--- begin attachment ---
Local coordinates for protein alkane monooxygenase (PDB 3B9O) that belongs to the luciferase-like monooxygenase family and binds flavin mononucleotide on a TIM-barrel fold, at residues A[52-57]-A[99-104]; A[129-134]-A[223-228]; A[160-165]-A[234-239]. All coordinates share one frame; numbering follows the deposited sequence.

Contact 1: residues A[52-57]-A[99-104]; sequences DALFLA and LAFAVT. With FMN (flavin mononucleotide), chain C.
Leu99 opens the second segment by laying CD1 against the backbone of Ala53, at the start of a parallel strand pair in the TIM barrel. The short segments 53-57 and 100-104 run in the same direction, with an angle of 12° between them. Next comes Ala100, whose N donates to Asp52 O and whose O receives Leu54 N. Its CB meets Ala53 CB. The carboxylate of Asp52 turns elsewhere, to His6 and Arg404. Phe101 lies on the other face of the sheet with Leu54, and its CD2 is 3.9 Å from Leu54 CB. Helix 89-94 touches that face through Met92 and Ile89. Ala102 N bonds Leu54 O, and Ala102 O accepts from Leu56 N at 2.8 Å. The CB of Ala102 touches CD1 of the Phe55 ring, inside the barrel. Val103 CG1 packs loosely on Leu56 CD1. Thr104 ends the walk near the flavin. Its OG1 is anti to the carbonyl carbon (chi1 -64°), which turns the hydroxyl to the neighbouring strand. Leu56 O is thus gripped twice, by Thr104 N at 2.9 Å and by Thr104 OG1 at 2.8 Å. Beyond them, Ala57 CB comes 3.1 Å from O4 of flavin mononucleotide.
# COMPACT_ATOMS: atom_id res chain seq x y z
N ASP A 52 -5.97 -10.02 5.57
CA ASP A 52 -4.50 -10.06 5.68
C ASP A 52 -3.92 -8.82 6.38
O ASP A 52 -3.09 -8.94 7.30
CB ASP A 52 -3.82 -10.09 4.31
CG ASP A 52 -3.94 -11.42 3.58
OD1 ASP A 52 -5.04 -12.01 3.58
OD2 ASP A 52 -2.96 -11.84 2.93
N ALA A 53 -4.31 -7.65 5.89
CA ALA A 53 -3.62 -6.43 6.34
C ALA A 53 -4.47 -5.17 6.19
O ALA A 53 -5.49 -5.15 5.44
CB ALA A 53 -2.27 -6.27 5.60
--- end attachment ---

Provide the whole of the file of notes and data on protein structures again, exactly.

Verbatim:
Local coordinates for protein alkane monooxygenase (PDB 3B9O) that belongs to the luciferase-like monooxygenase family and binds flavin mononucleotide on a TIM-barrel fold, at residues A[52-57]-A[99-104]; A[129-134]-A[223-228]; A[160-165]-A[234-239]. All coordinates share one frame; numbering follows the deposited sequence.

Contact 1: residues A[52-57]-A[99-104]; sequences DALFLA and LAFAVT. With FMN (flavin mononucleotide), chain C.
Leu99 opens the second segment by laying CD1 against the backbone of Ala53, at the start of a parallel strand pair in the TIM barrel. The short segments 53-57 and 100-104 run in the same direction, with an angle of 12° between them. Next comes Ala100, whose N donates to Asp52 O and whose O receives Leu54 N. Its CB meets Ala53 CB. The carboxylate of Asp52 turns elsewhere, to His6 and Arg404. Phe101 lies on the other face of the sheet with Leu54, and its CD2 is 3.9 Å from Leu54 CB. Helix 89-94 touches that face through Met92 and Ile89. Ala102 N bonds Leu54 O, and Ala102 O accepts from Leu56 N at 2.8 Å. The CB of Ala102 touches CD1 of the Phe55 ring, inside the barrel. Val103 CG1 packs loosely on Leu56 CD1. Thr104 ends the walk near the flavin. Its OG1 is anti to the carbonyl carbon (chi1 -64°), which turns the hydroxyl to the neighbouring strand. Leu56 O is thus gripped twice, by Thr104 N at 2.9 Å and by Thr104 OG1 at 2.8 Å. Beyond them, Ala57 CB comes 3.1 Å from O4 of flavin mononucleotide.
# COMPACT_ATOMS: atom_id res chain seq x y z
N ASP A 52 -5.97 -10.02 5.57
CA ASP A 52 -4.50 -10.06 5.68
C ASP A 52 -3.92 -8.82 6.38
O ASP A 52 -3.09 -8.94 7.30
CB ASP A 52 -3.82 -10.09 4.31
CG ASP A 52 -3.94 -11.42 3.58
OD1 ASP A 52 -5.04 -12.01 3.58
OD2 ASP A 52 -2.96 -11.84 2.93
N ALA A 53 -4.31 -7.65 5.89
CA ALA A 53 -3.62 -6.43 6.34
C ALA A 53 -4.47 -5.17 6.19
O ALA A 53 -5.49 -5.15 5.44
CB ALA A 53 -2.27 -6.27 5.60